The trouble, though, is that for this to be useful to us, they need to do more than survive(if survival were an issue, we could just put them inside the spaceship, not outside), we need them to be capable of metabolism and reproduction in extreme environments. You can transport in a climate controlled spaceship, and grow in a biodome; but if your tardigrades or bacteria just shrivel up and go into stasis when you put them outside they aren't going to get much done.

There are a fair number of organisms that basically shrivel up into an invincible spore, resistant to just about everything, when life starts to suck. If you put them outside on mars, they'd probably be just fine a century later if taken in and re-hydrated. It's just that they would have done basically nothing during that time...

Re:The trick... (0)

Anonymous Coward | about 4 years ago | (#33343976)

There are a fair number of organisms that basically shrivel up into an invincible spore, resistant to just about everything, when life starts to suck.

Indeed, LiveJournal is still up and running.

Re:The trick... (4, Informative)

jwinster (1620555) | about 4 years ago | (#33343990)

TFA mentions that these were not spores, spores have been known to live for years in space, but rather that these were cyanobacteria (photosynthesizing bacteria) that survived, and this is the longest that bacteria of this type have been known to survive.

Re:The trick... (1)

Kurofuneparry (1360993) | about 4 years ago | (#33344838)

He wasn't saying that they formed spores, RTFC. He was saying, rightfully so, that this microbe might not be useful if it, LIKE spore forming bacteria, 'shrivel[s] up and go[es] into stasis'.

The article mentions that the formation between cells might be what allows survival. This survival method, much like the hibernation-like spore stage, probably means that the organism can't do much of anything. This is an important limitation that fuzzy was talking about.

Re:The trick... (0)

Anonymous Coward | about 4 years ago | (#33344946)

if your bacteria can do useful things under normal conditions but still survive in the unusual ones (even if they dont do anyting useful then) it still makes the systems much more resilient.
it means things can go wrong for a short period without your life support system (the bacteria) going extinct.

if for instance power production gets compromised you can concentrate on the humans with what remaining power you have and completely forget about the bacterial system like you can with normal machines now.

I know this is cliche and all... (3, Funny)

nebaz (453974) | about 4 years ago | (#33343892)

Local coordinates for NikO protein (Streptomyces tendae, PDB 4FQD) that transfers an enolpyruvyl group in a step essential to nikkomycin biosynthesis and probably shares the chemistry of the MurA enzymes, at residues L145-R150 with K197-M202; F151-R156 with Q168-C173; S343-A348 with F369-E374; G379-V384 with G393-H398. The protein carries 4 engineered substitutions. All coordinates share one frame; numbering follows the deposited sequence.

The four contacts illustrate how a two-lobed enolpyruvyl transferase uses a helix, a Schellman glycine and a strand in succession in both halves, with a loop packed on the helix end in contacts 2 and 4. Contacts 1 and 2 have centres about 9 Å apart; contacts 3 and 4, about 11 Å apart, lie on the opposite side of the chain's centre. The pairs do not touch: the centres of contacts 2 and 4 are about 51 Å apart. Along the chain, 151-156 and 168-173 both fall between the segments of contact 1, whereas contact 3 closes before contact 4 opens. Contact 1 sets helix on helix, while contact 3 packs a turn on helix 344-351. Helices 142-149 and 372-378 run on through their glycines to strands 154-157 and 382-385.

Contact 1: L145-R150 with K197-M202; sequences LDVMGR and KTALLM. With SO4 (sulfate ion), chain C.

Cue references to the Andromeda strain and all, but this is too much in line with the story from a typical Doctor Who episode.

Bacteria from a small English fishing village have returned from a space trip to be examined on Earth. Next thing you know, someone will be alone in a room with these samples, it will get dark, ominous music will play, and you will hear a single scream. Next the researcher will appear, appropriately tentacled, infecting everyone else on the base. UNIT will come in to help solve the problem. Everyone in the town will die, and life will continue.

obligatory quote (0)

Anonymous Coward | about 4 years ago | (#33343912)

I for one welcome our new beer devouring overlords.

you lost me at (0)

Anonymous Coward | about 4 years ago | (#33343934)

"the place, not the beverage"

Khan says ... (3, Funny)

masmullin (1479239) | about 4 years ago | (#33343986)

... Beer is a dish best served cold. And it is very cold in space.

Re:Khan says ... (0)

Anonymous Coward | about 4 years ago | (#33344796)

BEER IN SPAAAAAACE!!!

Fish tacos are bad for your health. (3, Funny)

srk2040 (973509) | about 4 years ago | (#33344032)

Now you know why woman with yeast infection are to be avoided at all costs.

Re:Fish tacos are bad for your health. (1)

StikyPad (445176) | about 4 years ago | (#33345734)

Kingdom fail. Yeast is a fungus.

reading stuff like this (4, Interesting)

circletimessquare (444983) | about 4 years ago | (#33344044)

i begin to think less about the idea that we can seed the universe with hardy bacteria

and i begin to think less about the idea that life on earth was seeded exobiologically

i begin to think less about sending life out there, or about how life got here, and i instead think more about the idea that it simply doesn't matter, that it's been a wide four lane two way street forever, and everywhere, that life is boringly common

i begin to entertain the notion that the reality that is most likely, as we explore more and more outside our planet (and eventually, our solar system), that we're just going to find that the basic chemical machinery of life everywhere, dormant or vaguely active, is on the surface of everything, waiting to seed and grow on anything it touches